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Tracking The Stimulus


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Tracking The Stimulus

  1. 1. Tracking the Stimulus Eileen Norcross Sr. Research Fellow State and Local Policy Project The Mercatus Center at George Mason University July 23, 2009
  2. 2. Why is it hard to track federal money? <ul><li>What kinds of data do government agencies collect and why? </li></ul><ul><li>Compliance </li></ul><ul><li>Performance Measurement </li></ul><ul><li>Communicating with Citizens? </li></ul>
  3. 3. Oversight déjà vu? <ul><li>The Stimulus is unique because of its size </li></ul><ul><li>and its intents </li></ul><ul><li>Majority of programs (73 of 109 funded) in </li></ul><ul><li>place years, or decades. </li></ul>
  4. 4. How do we know what programs buy? <ul><li>Agencies do collect data on programs </li></ul><ul><li>Programs are monitored by agencies, GAO, IGs </li></ul><ul><li>Range of detail, quality, timeliness, meaningfulness </li></ul>
  5. 5. Details and Consistency <ul><li>Not required of agencies until the Federal Funding </li></ul><ul><li>Accountability and Transparency Act of 2006 </li></ul>
  6. 6. The Community Development Block Grant <ul><li>“ What does the federal government buy with CDBG dollars?” </li></ul><ul><li>72 possible activities </li></ul><ul><li>Hundreds of cities </li></ul><ul><li>Thousands of sub-grantees </li></ul><ul><li>Impossible to get a national picture? </li></ul>
  7. 7. Starting with HUD $343,060,052.01 Subtotal for: Economic Development     $29,144,861.15 Micro-Enterprise Assistance ED 18C $41,074,274.30 ED Direct: Technical Assistance ED 18B $152,856,479.58 ED Direct: Financial Assistance to For-Profit Businesses ED 18A $11,712,949.15 Other Commercial/Industrial Improvements ED 17D $15,747,891.58 Commercial/Industrial Building Acquisition, Construction, Rehabilitation ED 17C $50,858,564.42 Commercial/Industrial Infrastructure Development ED 17B $10,842,712.40 Commercial/Industrial Land Acquisition/Disposition ED 17A $30,822,319.43 Rehabilitation: Publicly or Privately Owned Commercial/Industrial ED 14E
  8. 8. Approach from the state/city level <ul><li>PDFs for individual cities </li></ul><ul><li>Jersey City, N.J. </li></ul><ul><li>$1.76 million on housing rehab in 2008 </li></ul>
  9. 9. Finding Out <ul><li>Where, What, Who? Try the City’s CAPER report </li></ul><ul><ul><li>e.g. “$5000 to YMCA for building repairs” </li></ul></ul><ul><ul><li>Need to read thousands of CAPERs or PDFs of CAPERs </li></ul></ul><ul><ul><li>If you dig, you’ll find. But, it’s impossible to get trends, relationships, perspectives </li></ul></ul>
  10. 10. Meant to fill the void: Basic, meaningful details on individual transactions for all contracts, grants, and assistance programs in a searchable, structured, open format.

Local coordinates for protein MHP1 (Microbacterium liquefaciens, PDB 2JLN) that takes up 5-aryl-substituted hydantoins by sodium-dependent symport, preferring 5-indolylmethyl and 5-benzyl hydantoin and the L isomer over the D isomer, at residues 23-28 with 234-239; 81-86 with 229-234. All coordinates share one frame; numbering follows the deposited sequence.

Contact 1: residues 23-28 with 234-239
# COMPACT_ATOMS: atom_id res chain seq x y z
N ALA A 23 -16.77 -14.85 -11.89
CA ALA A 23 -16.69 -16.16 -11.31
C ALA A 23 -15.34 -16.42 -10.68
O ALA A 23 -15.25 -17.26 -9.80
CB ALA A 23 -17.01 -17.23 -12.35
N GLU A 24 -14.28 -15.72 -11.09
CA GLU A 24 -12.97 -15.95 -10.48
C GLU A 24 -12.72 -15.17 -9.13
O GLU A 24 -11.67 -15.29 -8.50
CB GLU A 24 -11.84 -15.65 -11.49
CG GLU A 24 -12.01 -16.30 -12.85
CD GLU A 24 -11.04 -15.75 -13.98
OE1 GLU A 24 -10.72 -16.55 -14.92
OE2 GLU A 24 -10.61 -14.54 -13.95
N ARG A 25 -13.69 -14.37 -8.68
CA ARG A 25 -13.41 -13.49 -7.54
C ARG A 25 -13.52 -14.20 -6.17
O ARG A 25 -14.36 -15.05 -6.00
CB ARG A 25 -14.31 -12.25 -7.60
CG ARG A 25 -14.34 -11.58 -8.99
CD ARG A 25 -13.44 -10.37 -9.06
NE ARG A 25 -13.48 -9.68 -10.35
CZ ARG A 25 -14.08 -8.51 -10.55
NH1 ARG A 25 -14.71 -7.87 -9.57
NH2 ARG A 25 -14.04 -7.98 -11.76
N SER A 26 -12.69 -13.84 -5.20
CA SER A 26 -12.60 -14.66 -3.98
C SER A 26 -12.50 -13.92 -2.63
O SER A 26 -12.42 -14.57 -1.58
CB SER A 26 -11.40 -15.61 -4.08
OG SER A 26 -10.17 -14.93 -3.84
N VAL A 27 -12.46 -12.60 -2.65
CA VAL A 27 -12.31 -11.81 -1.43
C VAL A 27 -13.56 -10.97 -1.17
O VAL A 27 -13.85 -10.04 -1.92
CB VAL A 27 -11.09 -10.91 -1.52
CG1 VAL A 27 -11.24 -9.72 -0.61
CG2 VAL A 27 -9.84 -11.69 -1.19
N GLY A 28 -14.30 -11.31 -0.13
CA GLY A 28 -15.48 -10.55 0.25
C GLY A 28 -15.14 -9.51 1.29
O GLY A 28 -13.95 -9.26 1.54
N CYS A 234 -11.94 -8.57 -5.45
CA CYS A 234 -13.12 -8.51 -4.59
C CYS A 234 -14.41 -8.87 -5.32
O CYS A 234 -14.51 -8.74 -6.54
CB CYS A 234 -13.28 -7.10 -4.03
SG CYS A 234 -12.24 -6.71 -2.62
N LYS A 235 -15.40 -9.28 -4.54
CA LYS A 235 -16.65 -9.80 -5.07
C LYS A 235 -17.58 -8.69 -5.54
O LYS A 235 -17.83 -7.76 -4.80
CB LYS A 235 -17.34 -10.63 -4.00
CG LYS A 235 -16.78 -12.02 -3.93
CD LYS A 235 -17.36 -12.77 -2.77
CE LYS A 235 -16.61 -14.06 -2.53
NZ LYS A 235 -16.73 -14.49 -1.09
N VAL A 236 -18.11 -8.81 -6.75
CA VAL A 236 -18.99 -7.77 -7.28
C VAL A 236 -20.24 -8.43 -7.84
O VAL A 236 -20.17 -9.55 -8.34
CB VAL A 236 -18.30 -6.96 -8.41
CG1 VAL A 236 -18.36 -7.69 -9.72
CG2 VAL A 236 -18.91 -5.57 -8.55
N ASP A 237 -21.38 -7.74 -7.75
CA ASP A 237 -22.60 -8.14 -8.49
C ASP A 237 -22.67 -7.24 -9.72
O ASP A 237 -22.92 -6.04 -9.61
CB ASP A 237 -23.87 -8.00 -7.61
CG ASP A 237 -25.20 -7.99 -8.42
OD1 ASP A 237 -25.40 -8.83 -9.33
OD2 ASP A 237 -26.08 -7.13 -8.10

11. 11. Where do CDBG dollars go? <ul><li>Grant data is available, searchable, downloadable structured formats </li></ul><ul><li>Bergen City, N.J. $10.4 million CDBG in 2008 </li></ul><ul><li>But, details are slow to appear. </li></ul>
  12. 12. Details are Required by Law <ul><li> is working on subgrant data </li></ul>
  13. 13. Why so slow? <ul><li>Moving from old to new reporting structures between state, local and federal. </li></ul><ul><li>Each agency has its own data reporting practices, systems, relationships with grantees </li></ul><ul><li>Data collection is not ‘real-time’ but driven by compliance reports. </li></ul>
  14. 14. CDBG and the Mayors <ul><li>Yet, the Mayors know what CDBG buys. </li></ul><ul><li>The Federal Government and individual citizens, don’t always. </li></ul><ul><li>USCM provided transaction-level, meaningful, straightforward details for the nation, in a timely – anticipatory – fashion. </li></ul>
  15. 15. Stimulus Genesis <ul><li>Governors and Mayors ask for bailout in September/October 2008 </li></ul><ul><li>Congress asks how money should be spent </li></ul><ul><li>Shovel Ready The US Conference of Mayors Report “Ready-to-go” in October 2008 </li></ul>
  16. 16. When states and cities accept federal funds <ul><li>Transparency is required where public dollars change hands. </li></ul><ul><li>Accountability rests with those who disburse it. </li></ul><ul><li>The most meaningful data is where the money is spent. </li></ul><ul><li> is progress in the right direction </li></ul>
  17. 17. The Mayor’s Report: The Right Idea <ul><li>Transaction-level, meaningful, basic details </li></ul><ul><li>Online </li></ul><ul><li>Citizens can evaluate it </li></ul><ul><li>It hasn’t been updated since </li></ul>
  18. 18. What Can Congress Do? <ul><li>A full “household” accounting of public spending is owed to the people. </li></ul><ul><li>Citizens are best placed to evaluate spending where dollars “hit the ground.” Knowledge is dispersed. </li></ul><ul><li>Principles for collecting and disseminating spending data. </li></ul><ul><li>Old-time hierarchical reporting vs. cyberspace and crowdsourcing </li></ul>
  19. 19. Closing Thoughts <ul><li>Stimulus shines a light on the state of fiscal federalism </li></ul><ul><li>40+ years of grants-in-aid to states…why the continuing mysteries? </li></ul><ul><li>Is Transparency a Double-Edged Sword? </li></ul><ul><li>GAO – decades documenting dysfunctions </li></ul><ul><li>“ No Pilot” budgeting? </li></ul>